We’ve all gazed into a painting and got lost in it. With Walter Battiss, this can mean diving deep into the strange, strange world that the artist lived in. If you were me, you might even find yourself inventing a Fookian cuisine.

Imagine having your own island and currency. Your own language, even a font all your own. A passport issued by yourself, to yourself, which hoodwinks you through passport controls elsewhere in the world while you smile wryly beneath your flowing silver locks. A cloak of many colours to envelop you. A palette of many hues in your hand, and a brush poised. Welcome to the wonderful world of Walter Battiss.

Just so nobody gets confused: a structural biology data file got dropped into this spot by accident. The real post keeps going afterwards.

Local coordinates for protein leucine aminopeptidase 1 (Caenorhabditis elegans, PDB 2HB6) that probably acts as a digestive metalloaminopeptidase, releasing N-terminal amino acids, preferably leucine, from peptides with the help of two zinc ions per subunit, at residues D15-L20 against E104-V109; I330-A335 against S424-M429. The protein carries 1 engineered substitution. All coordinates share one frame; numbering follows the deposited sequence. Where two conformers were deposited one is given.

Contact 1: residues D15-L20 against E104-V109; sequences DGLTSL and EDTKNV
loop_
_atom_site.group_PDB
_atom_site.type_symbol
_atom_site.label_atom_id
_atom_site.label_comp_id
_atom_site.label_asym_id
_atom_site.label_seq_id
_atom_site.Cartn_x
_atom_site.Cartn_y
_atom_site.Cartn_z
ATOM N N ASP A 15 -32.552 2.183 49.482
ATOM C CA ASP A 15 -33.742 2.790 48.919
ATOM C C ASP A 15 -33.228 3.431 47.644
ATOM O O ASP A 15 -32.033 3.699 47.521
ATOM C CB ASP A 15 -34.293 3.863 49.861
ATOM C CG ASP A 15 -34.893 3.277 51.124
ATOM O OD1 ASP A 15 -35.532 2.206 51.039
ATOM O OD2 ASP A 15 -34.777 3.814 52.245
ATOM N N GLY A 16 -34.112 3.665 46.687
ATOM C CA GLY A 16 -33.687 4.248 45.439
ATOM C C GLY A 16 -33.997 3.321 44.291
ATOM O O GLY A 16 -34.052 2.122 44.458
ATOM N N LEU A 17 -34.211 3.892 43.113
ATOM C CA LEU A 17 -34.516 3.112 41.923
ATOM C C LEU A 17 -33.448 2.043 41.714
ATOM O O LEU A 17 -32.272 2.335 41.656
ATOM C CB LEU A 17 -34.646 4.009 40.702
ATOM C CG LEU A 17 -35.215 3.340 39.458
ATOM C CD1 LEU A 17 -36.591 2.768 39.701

When plotting a route through the Eastern Cape Karoo, or travelling between Gqeberha and parts further north on the N10 that links Johannesburg with the coast, or making a detour from Addo, build a foray to Somerset East into your plans. It’s only 24 km off the N10, less than half an hour, and compelling worlds await you there.

This is the most verdant part of the Karoo – it’s almost English in its green beauty – and at the foot of the Boschberg (Bosberg) beyond the avenue of ancient oaks that grace the little town lies a double-storey house which was once a private hotel operated by the artist’s parents. The oaks were planted by Battiss’s great grandfather. Right next door to lovely Paulet House, the Walter Battiss Art Museum captivates you for hours as you disappear into the eccentric milieu of this artist who lived in a world of his own, within our world. There’s something to be said for that, and we might all be happier if we were able to create our own mad little worlds.

Entrance to the Walter Battiss Art Museum. (Photo: Tony Jackman)